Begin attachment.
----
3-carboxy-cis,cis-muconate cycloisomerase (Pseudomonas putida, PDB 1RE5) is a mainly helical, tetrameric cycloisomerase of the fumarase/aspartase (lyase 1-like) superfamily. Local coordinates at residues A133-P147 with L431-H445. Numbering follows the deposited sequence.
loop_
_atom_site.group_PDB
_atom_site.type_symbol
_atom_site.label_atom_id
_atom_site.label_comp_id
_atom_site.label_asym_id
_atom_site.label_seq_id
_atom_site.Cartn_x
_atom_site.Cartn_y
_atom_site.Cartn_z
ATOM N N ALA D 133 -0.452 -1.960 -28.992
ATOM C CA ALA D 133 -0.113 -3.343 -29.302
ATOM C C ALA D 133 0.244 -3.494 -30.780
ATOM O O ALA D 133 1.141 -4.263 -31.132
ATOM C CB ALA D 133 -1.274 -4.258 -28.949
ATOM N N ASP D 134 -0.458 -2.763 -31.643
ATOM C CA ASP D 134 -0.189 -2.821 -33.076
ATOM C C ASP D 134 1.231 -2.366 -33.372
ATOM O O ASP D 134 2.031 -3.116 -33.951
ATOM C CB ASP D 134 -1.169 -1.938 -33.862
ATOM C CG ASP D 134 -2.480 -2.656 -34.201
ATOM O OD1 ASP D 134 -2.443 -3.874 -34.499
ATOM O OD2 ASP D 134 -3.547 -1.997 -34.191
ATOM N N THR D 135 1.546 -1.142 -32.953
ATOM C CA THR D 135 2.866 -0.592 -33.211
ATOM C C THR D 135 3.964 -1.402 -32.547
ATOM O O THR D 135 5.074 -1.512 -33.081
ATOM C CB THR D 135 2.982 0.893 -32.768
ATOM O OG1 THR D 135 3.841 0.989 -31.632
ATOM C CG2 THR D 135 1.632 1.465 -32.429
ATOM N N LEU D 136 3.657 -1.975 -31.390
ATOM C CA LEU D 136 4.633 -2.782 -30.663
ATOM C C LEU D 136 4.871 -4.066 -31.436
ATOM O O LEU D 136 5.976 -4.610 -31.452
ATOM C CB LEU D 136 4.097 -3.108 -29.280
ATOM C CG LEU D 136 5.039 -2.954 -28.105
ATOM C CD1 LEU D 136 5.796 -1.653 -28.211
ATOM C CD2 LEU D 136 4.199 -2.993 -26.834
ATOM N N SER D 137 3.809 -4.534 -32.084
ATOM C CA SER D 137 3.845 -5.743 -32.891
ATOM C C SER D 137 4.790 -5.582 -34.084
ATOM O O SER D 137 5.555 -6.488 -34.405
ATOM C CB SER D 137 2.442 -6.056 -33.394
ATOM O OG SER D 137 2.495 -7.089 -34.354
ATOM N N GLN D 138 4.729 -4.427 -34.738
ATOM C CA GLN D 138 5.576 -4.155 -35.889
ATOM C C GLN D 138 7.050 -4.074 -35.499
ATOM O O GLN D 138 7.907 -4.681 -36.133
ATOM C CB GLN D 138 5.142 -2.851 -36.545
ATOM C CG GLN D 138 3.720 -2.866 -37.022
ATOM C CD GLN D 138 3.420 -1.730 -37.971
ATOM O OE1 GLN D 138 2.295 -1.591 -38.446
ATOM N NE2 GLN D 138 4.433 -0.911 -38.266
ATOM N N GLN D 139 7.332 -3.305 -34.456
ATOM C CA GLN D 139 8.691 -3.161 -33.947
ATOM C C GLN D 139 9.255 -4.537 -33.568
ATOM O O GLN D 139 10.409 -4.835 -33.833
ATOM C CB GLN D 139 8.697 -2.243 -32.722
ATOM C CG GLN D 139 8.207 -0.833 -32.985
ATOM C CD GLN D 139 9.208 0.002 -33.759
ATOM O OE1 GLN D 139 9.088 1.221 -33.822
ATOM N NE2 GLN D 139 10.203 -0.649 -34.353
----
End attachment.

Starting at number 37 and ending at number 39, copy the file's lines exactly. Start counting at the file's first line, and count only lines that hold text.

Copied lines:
ATOM C CG LEU D 136 5.039 -2.954 -28.105
ATOM C CD1 LEU D 136 5.796 -1.653 -28.211
ATOM C CD2 LEU D 136 4.199 -2.993 -26.834